Two worlds, an automaton, and a skyscraper

Students of Alba University, model of Tent-City, Académie Libanaise des Beaux-Arts. Photo by Michael J. Totten. Courtesy Spirit of America

People say that you need a guide in order to understand the workings of Lebanese politics. It’s absolutely true, but even a guide or a book of rules (behind all the apparent chaos, strict rules are in operation) will not be of much help nowadays: The Socialist Party (or Walid Jumblatt’s party) and the Lebanese Forces, a rightwing Christian formation, are both running for the elections in Mount Lebanon, on the same list, asking people who cast their ballots to forget that they were responsible for one of the worst chapters of the Lebanese wars. Michel Aoun, an ex-general and possibly a war criminal, came back after a long exile and was given a hero’s welcome by tens of thousands of people, while Hassan Nasrallah, Hizbullah’s leader, declares that the Party of God has 12,000 rockets and that whoever thinks of disarming the party will be fought in a Karbala-esque way. Nasrallah didn’t need to tell the cheering crowds how Hizbullah will use these rockets, or what its long term strategy is — he was shouting, the crowd was happy, and Walid Jumblatt was nodding his head. That should be enough to guarantee a few seats in the new parliament, so why be a party-pooper and spoil people’s joy?

What an outside observer needs to know now is that the 2005 elections will serve to renew the existing political class, with a few insignificant changes here and there (like replacing the Baathist Assem Qanso by the Phalangist Amin Gemayel). Politicians didn’t feel the need to change their image; Aoun even managed to transform this non-change into a quality: He is the man who did not change his mind in fifteen years (whether this is true or not is another story). He is constant, pure and reliable, with an unshakable perseverance. Upon his return he went to Martyrs’ Square, where his supporters gathered, he stood the exact same way he used to stand back in 1989, and began with the exact same words: “Oh great people of Lebanon!” The crowds cheered, of course, and although they did notice that Aoun was standing behind bulletproof glass this time around, no one thought much of it (Beirut is too fast for consciousness). But something was different: Maybe it was the caricature/déjà-vu effect, or maybe it was the fact that standing behind the glass transformed Aoun into an automaton-like figure. (His gestures helped: the upright military position, the quick jerking of the head to the sides as if he was looking at someone who didn’t exist, the sudden smiles that appeared and disappeared for no particular reason, etcetera). An automaton behind bulletproof glass, an automaton behind a shop window display, oddly resembling those old Atget pictures of mannequins that the surrealists loved so much. The crowd before me on the television was suddenly transformed into an autistic mass of bodily proximity and mental distance.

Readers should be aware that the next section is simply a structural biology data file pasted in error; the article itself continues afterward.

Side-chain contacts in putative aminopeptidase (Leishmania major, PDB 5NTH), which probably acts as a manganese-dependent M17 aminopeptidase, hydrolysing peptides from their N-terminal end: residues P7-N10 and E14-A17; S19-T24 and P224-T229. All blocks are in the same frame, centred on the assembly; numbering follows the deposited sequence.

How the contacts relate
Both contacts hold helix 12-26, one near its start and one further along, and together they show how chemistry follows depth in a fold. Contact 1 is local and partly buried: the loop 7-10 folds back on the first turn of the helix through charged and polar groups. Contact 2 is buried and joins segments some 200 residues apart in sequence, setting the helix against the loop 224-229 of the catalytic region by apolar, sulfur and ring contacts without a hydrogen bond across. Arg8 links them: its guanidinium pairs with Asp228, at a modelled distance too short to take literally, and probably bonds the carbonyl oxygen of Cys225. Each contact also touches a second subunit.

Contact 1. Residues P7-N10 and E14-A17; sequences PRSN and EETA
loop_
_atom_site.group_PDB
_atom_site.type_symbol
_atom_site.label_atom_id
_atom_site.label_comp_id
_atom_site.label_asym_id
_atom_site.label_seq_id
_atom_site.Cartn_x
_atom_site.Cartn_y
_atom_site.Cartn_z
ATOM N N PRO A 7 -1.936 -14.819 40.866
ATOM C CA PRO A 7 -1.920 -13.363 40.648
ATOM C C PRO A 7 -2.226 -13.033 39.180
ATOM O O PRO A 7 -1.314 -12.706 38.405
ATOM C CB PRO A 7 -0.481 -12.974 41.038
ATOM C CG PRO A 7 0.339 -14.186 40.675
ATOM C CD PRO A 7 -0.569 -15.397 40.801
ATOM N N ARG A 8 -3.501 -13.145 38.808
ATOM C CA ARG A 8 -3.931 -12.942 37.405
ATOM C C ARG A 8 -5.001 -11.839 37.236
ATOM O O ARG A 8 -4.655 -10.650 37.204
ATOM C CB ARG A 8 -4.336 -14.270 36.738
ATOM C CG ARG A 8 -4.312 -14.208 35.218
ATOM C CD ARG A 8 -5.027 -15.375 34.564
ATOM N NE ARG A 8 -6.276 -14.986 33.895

This did not really come as a surprise, however. One strong indication among many was inscribed in the structure of Martyrs’ Square itself, specifically in what became known as “Tent-City,” where hundreds (thousands?) of student demonstrators erected tents and decided to remain in the square until their demands were met. The Tent-People — who, by the way, have never heard of George Bush’s “Cedar Revolution” — remained in their city for eighty days. During that time, the square was transformed into a skyscraper, a horizontal one; each political group or student organization was allocated a tent, and the outside observer could not distinguish between the tent of this group or that one (almost all were blue). Tent-City achieved spatial lobotomy, where the outside spaces cease to “express” the complexities of the inside (a quasi-moral obligation in western architecture). Make no mistake: Tent-City is not merely an accumulation of protestors’ tents. Each tent represents a certain idea of Lebanon, sometimes in complete contradiction with all the others, but the “skyscraper” was held together by the uniformity of the tents and by the fact that all ideas referred to the same entity, Lebanon, a country in perpetual formation. Every evening, the Tent-People would gather in one of the tents and their conflicting ideas about their country would be debated. Hovering above peoples’ heads, ideas clashed, and each idea was contaminated by others, leaving the unconscious participants (as I said, Beirut is too fast) completely dazzled by their sudden willingness to be impure. Astonishingly, very little of this hectic activity spilled outside of the skyscraper. Maybe this was for the best; perhaps any spillage would threaten the hysterical hovering of ideas inside. The contaminated ideas were too fragile to face the puritanism of the outside world, where ideas of what Lebanon was, is, and will be could only coexist without getting soiled by each other (Lebanon is, after all, the country of coexistence). Finally, after eighty days, the skyscraper was quietly dismantled (after continuous pressure from the puritans), preparing the space for the autistic mass that was to greet General Aoun a few days later. A couple of weeks passed, and the results of the contest of ideas over the development of Martyrs’ Square were published. None of the plans (which were all struck by the architectural disease of incomprehensible graphics) acknowledged the ghost skyscraper that existed exactly where their interventions were planned. Tent-City was relegated to the realm of ghostly universes that inhabit Beirut, waiting for a chance to manifest itself among the living.

To conclude, a quote from Paul Éluard: “There is another world, and it is in this one.” Lebanon is the country were the two worlds meet, not the East and the West, but that of the living and that of the dead. Two hundred thousand of them.

To Laurie, May 2005